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House Prices See Annual Growth For First Time Since April 2011
The LSL Property Services/Academetrics House Price Index for May has been released today.
It shows that house prices in England and Wales rose on an annual basis for the first time in 13 months in May, with a monthly increase of 0.5%. The average house price is £223,207.
May saw positive movement in nine of the ten regions in England and Wales, with only Yorkshire and the Humber showing a further decrease in prices.
Three regions saw actual price growth, and the remaining six regions saw price falls, but at a smaller rate than previously. An example of this is the North, where prices fell by 0.5% p.a. in May, which compares to a fall of 7% p.a. in September 2011.
It is estimated that there were around 60,000 property transactions in May, which represents 67% of the long term average for May.
David Brown, commercial director of LSL Property Services comments:
“It’s certainly not a consistent picture around the country, but the return to growth to the property market on an annual basis shows the market is beginning to stabilise.
The rush to complete high-value transactions before 2011’s closing of the stamp duty window meant annual growth figures in the early part of this year weren’t necessarily reflecting the progress being made in the property market.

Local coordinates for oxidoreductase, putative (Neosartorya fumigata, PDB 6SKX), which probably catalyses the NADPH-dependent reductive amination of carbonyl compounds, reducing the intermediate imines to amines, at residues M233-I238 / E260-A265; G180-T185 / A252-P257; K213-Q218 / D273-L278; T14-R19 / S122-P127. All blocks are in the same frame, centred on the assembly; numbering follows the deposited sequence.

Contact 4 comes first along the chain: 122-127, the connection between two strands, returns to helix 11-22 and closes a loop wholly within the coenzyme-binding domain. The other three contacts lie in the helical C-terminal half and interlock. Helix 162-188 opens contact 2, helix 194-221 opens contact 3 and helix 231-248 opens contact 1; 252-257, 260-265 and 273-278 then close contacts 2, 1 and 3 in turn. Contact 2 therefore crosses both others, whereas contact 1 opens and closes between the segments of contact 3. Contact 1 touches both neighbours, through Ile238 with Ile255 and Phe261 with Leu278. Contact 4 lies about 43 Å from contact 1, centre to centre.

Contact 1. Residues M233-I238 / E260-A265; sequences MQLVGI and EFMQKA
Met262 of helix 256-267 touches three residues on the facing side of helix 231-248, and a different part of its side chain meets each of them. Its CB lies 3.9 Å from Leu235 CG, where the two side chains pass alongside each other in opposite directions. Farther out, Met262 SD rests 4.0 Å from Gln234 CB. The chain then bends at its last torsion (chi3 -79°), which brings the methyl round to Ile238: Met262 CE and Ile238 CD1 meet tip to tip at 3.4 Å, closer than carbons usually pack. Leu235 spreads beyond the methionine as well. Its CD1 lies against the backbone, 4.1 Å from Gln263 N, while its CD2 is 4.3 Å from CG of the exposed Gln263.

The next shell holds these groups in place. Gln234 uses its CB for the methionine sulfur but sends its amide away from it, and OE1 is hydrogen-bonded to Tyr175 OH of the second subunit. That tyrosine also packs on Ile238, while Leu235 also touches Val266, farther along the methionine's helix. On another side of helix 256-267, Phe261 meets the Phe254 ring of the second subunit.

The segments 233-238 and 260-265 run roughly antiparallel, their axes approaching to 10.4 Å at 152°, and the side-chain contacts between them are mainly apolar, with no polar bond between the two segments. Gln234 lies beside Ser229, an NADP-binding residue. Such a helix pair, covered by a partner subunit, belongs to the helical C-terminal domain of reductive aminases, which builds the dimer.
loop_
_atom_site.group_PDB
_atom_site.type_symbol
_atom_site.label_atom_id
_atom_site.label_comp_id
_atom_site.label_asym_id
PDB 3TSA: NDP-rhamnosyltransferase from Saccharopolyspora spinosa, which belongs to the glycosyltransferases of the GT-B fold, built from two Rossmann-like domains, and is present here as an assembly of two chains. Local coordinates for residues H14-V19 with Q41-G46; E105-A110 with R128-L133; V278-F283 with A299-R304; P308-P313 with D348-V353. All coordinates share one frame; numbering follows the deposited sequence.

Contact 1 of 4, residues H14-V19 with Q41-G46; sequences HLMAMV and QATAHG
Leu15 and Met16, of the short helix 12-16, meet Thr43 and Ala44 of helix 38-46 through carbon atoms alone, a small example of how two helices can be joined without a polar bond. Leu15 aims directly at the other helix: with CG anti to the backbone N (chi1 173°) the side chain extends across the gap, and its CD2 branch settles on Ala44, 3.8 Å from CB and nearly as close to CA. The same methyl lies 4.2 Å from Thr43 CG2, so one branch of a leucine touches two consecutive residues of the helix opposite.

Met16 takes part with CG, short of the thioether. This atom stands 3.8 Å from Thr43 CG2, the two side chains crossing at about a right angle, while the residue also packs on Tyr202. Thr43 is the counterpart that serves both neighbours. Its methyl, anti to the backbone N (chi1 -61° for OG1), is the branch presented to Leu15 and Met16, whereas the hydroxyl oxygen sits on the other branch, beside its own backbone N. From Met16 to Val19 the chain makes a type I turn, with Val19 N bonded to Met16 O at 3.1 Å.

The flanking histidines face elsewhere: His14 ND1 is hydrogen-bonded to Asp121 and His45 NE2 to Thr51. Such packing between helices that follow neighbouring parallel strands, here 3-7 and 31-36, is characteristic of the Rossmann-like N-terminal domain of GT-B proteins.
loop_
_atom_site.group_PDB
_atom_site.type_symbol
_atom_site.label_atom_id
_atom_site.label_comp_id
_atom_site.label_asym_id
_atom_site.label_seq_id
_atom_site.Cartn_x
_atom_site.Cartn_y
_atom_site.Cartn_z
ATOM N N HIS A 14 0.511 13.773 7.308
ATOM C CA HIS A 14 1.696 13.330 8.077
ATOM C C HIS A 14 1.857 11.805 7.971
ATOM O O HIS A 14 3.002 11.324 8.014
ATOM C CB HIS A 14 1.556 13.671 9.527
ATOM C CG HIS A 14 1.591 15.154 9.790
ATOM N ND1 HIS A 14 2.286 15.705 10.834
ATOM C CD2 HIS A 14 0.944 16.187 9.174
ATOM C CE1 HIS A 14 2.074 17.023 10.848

A measured response to the growing and still uncertain eurozone crisis from mortgage lenders, along with ongoing strong demand from those able to save up large enough deposits to make purchases, has supported prices despite the tough external conditions which are buffeting the market.
“The regional picture is still varied, with Yorkshire and Humberside seeing prices fall -2.3% on the year while London’s prices grew 2.4%. This demonstrates the fundamental differences in the economic situations of different regions in England & Wales and that lenders are treading with caution in areas where high unemployment is a threat to borrowers’ finances".
“The return of transactions to around 60,000 per month shows that the peak and trough effect of the first-time buyer stamp duty holiday seems to be stabilising and that the return of the levy for properties valued below £250,000 hasn’t produced a sustained slump in demand.
This is in part a result of the limited supply of housing stock at the lower end of the market, but also demonstrates buyers are anxious to escape the private rental sector as soon as they can put together the funds. But the frustration remains that had the holiday been extended even more buyers could have had access to the market to support property values.”